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I spent the next seven years in prison, earning all my good time. The experience was overwhelming, but I used the time to grow closer to God, and I established a godly reputation among the prison staff and my fellow inmates. I became a leader of a women’s Christian ministry inside the prison, and I started prayer groups in the dorms. Women sought me out for guidance, friendship, and prayer. I also tutored women for their GEDs, filed their taxes, and cut their hair. God used me in countless ways and continued to grow me in the process.

God never wastes a hurt

I was released in 2020, and, soon afterward, I married my high school sweetheart, who works as a paramedic. Adjusting to his schedule took some getting used to, as did the experience of being a stepmother. During my husband’s absence for 48-hour periods, I readily assumed various responsibilities.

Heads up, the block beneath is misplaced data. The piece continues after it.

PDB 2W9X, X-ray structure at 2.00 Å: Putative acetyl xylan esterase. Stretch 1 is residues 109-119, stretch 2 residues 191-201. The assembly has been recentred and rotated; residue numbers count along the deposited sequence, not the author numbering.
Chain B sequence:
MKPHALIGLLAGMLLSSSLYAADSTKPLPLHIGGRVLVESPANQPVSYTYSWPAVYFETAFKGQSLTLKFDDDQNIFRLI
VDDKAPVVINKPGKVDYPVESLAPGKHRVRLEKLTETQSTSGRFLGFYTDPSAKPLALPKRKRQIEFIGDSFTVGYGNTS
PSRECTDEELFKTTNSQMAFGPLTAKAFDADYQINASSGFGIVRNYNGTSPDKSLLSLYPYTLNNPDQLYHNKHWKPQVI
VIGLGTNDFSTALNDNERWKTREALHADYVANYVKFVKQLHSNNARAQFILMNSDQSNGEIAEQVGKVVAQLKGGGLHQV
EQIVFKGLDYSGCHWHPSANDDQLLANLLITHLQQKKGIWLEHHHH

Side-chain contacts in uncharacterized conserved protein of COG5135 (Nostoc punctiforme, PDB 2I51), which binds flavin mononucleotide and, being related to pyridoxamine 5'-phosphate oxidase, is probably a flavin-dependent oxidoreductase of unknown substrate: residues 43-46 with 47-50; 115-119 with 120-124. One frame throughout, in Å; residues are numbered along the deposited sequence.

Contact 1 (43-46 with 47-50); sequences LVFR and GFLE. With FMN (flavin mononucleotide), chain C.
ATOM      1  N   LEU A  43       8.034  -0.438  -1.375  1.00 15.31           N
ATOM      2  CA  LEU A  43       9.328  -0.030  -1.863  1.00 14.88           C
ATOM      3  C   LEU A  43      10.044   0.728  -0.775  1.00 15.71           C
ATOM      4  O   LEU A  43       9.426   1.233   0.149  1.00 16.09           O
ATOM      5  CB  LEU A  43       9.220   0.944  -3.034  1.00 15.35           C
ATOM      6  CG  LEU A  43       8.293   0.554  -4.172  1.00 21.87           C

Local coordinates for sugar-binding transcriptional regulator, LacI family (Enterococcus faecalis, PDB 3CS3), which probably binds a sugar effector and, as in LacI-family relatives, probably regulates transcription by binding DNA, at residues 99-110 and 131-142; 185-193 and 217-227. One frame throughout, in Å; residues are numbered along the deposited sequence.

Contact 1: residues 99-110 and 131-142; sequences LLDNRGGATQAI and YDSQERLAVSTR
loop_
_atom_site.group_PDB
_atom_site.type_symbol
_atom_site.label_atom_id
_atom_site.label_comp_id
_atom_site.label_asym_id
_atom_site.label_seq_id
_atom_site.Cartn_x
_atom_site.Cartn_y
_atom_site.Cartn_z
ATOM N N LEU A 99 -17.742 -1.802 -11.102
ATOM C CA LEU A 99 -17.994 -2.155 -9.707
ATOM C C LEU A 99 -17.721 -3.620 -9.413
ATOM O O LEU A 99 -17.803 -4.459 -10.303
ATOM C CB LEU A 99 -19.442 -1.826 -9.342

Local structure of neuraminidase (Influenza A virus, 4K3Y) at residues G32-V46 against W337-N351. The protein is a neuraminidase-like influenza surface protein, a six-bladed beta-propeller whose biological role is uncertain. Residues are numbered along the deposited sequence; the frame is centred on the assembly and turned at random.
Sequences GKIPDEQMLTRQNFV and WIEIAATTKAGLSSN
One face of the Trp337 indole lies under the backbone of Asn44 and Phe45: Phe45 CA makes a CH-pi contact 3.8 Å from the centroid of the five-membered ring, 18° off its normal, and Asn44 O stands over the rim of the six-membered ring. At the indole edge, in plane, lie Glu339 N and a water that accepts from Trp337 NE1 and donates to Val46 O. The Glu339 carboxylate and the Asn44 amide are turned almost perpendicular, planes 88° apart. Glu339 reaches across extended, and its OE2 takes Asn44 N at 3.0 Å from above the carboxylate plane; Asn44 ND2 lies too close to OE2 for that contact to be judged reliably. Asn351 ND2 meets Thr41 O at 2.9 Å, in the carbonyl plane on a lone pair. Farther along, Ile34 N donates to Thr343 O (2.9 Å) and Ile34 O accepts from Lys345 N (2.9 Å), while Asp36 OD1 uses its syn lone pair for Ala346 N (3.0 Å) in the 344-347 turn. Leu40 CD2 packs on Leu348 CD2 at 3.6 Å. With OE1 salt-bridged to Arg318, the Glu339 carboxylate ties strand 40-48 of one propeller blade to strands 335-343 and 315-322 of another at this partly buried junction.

Each morning, I diligently woke up to prepare breakfast and lunch for the children before driving them to school. I assisted them with their homework, accompanied them to their sports activities, and provided care when they fell ill. It was important to me to create a healthy routine as a family.

During this period, I also started rebuilding other relationships in my life, including the one with my brother Canaan. We didn’t have many opportunities to talk while I was in prison, so it felt good to reconnect with him.

He was employed as a millwright and journeyed across the globe for work, which meant I didn’t have the chance to see him frequently. However, we made sure to stay connected through phone calls and occasional text messages to let each other know we cared.